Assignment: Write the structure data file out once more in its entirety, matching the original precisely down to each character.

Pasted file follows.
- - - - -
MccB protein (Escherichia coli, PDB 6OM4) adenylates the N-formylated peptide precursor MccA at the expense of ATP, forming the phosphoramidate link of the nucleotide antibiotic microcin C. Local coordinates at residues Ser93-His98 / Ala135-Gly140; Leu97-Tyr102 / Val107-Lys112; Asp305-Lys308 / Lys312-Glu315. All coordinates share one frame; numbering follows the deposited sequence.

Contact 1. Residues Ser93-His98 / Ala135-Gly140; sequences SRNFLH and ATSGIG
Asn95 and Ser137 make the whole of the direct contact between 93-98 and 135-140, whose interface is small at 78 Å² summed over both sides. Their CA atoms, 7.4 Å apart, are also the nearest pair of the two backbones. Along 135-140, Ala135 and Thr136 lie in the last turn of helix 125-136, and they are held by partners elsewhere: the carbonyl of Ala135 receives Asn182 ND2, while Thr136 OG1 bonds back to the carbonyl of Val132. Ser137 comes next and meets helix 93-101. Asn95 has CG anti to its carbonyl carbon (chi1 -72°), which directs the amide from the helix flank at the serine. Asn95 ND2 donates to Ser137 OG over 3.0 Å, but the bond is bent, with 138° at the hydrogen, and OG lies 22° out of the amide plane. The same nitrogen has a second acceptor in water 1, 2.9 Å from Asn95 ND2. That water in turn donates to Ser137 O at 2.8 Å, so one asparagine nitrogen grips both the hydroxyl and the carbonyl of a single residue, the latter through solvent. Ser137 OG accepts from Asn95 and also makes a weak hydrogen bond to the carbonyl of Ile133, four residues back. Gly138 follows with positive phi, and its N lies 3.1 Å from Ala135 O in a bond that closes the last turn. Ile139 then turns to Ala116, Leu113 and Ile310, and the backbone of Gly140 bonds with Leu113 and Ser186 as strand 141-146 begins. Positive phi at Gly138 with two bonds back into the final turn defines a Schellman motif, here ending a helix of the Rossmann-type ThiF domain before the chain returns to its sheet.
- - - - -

MccB protein (Escherichia coli, PDB 6OM4) adenylates the N-formylated peptide precursor MccA at the expense of ATP, forming the phosphoramidate link of the nucleotide antibiotic microcin C. Local coordinates at residues Ser93-His98 / Ala135-Gly140; Leu97-Tyr102 / Val107-Lys112; Asp305-Lys308 / Lys312-Glu315. All coordinates share one frame; numbering follows the deposited sequence.

Contact 1. Residues Ser93-His98 / Ala135-Gly140; sequences SRNFLH and ATSGIG
Asn95 and Ser137 make the whole of the direct contact between 93-98 and 135-140, whose interface is small at 78 Å² summed over both sides. Their CA atoms, 7.4 Å apart, are also the nearest pair of the two backbones. Along 135-140, Ala135 and Thr136 lie in the last turn of helix 125-136, and they are held by partners elsewhere: the carbonyl of Ala135 receives Asn182 ND2, while Thr136 OG1 bonds back to the carbonyl of Val132. Ser137 comes next and meets helix 93-101. Asn95 has CG anti to its carbonyl carbon (chi1 -72°), which directs the amide from the helix flank at the serine. Asn95 ND2 donates to Ser137 OG over 3.0 Å, but the bond is bent, with 138° at the hydrogen, and OG lies 22° out of the amide plane. The same nitrogen has a second acceptor in water 1, 2.9 Å from Asn95 ND2. That water in turn donates to Ser137 O at 2.8 Å, so one asparagine nitrogen grips both the hydroxyl and the carbonyl of a single residue, the latter through solvent. Ser137 OG accepts from Asn95 and also makes a weak hydrogen bond to the carbonyl of Ile133, four residues back. Gly138 follows with positive phi, and its N lies 3.1 Å from Ala135 O in a bond that closes the last turn. Ile139 then turns to Ala116, Leu113 and Ile310, and the backbone of Gly140 bonds with Leu113 and Ser186 as strand 141-146 begins. Positive phi at Gly138 with two bonds back into the final turn defines a Schellman motif, here ending a helix of the Rossmann-type ThiF domain before the chain returns to its sheet.